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May 10, 2017

Good Query vs Bad Query - Which Do You Write?

When asking for genealogy help on a forum, a Facebook group page or in an email, it is wise to learn how to write a good query. A good query is bound to get you good results, other subscribers are more apt to respond. A bad query will be ignored or deleted. Good queries are clear, precise and have enough information to allow readers to help you.


  • Remember the 3 Rules - Name, Dates and Location! Be sure to include all three in your query.
    1. What is your ancestor's name?
    2. When was he born (or married or died?). If you don't know, make a guess - you must know if he was born 1820-1840 for example, versus being born 1910-1920!
    3. Where did your ancestor live or settle or where was he born? Be sure to include this information in your query.
  • Tell what sources you have searched (example: I've searched the 1910 and 1920 census)
  • State exactly what you want to know (example: I'm looking for my ancestor's death)
  • Write a descriptive subject line for your post or email (example: looking for Harvey Smith in PA circa 1850)
  • Leave lots of white space! Don't run your sentences all together. Leave space (white space) between your information and your question(s). Remember, the easier you make it for readers, the more chance you have of getting help 
  • Don't write a 5 page essay! Summarize, be precise and specific 

Good Query

Subject: Looking for Homer Jackson ca 1830 OH-1901 Pennsylvania

Homer Jackson was born circa 1830-40 in Ohio, lived in Pennsylvania from 1860 until his death in 1901. Parents unknown

He married Mary (surname unknown) circa 1859. Known children were Jesse, James, Sarah & Mary all born Pennsylvania in 1860s.


Have found family in census records from 1860 to 1900

I am looking for Homer and Mary's Marriage Record, hoping to find her surname and their parents' names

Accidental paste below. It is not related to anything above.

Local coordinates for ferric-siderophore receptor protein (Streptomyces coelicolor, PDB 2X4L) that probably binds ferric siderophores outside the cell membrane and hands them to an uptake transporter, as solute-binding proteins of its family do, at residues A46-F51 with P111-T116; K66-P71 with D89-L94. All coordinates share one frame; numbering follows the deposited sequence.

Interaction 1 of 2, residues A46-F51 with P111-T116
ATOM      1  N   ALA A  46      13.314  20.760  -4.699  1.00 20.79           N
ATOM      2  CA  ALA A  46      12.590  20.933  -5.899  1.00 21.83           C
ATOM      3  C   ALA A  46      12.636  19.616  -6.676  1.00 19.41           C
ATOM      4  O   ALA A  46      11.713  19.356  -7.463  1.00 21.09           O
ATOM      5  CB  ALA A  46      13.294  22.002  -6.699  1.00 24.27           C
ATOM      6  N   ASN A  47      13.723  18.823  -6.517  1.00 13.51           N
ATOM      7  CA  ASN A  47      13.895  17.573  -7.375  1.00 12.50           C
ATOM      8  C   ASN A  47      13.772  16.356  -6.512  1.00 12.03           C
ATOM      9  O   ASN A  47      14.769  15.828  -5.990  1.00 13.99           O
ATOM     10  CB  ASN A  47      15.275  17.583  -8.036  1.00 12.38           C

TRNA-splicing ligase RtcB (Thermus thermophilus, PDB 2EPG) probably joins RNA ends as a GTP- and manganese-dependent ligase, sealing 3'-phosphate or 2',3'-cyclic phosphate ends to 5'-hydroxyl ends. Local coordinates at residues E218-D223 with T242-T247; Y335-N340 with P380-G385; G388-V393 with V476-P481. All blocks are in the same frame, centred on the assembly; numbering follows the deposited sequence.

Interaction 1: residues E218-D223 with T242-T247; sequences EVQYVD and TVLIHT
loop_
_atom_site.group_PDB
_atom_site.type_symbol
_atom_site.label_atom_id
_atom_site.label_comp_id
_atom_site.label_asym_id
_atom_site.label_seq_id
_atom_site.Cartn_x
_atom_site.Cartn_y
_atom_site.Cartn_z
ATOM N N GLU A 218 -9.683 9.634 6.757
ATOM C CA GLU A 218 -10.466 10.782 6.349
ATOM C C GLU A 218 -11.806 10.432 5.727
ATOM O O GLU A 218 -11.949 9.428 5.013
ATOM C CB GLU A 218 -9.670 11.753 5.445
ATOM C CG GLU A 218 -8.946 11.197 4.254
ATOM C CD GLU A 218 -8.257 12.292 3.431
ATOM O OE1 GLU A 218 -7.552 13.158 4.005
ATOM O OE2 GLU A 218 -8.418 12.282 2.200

Bad Query

Subject: Help!

Looking for info on Homer Jackson in Pennsylvania

5 comments:

Wendy Callahan said...

This is an excellent reminder. I'm making sure it gets out there on Twitter, Facebook and Pinterest.

There are so many bad queries out there and the responses usually ask for more detailed information. We save time if we put what we know (and don't know) into our query from the start.

You've also reminded me to post fresh new queries on message boards. Even though my queries from the early 2000s still exist, it's been a good 10-20 years since I posted the majority of them. Probably a good idea for me to go out there and freshen them up!

Lorine McGinnis Schulze said...

Thanks Wendy! Glad it was helpful. It's a hot button for me - very frustrating to want to help others but it's like pulling teeth to get the details from some.

ScotSue said...

A first class lesson on how we should write queries. I am on several Facebook groups and I am amazed sometimes on how the basic information is often omitted from the original enquiry. A timely reminder for us all.

T said...

I don't even click those messages that don't state a name in the subject line.

Marian Koalski said...

Thanks for saying this and for showing good and bad examples. The web gives us plenty of space for outlining our questions -- much better than the old magazine queries -- so people who need help should be encouraged to use it.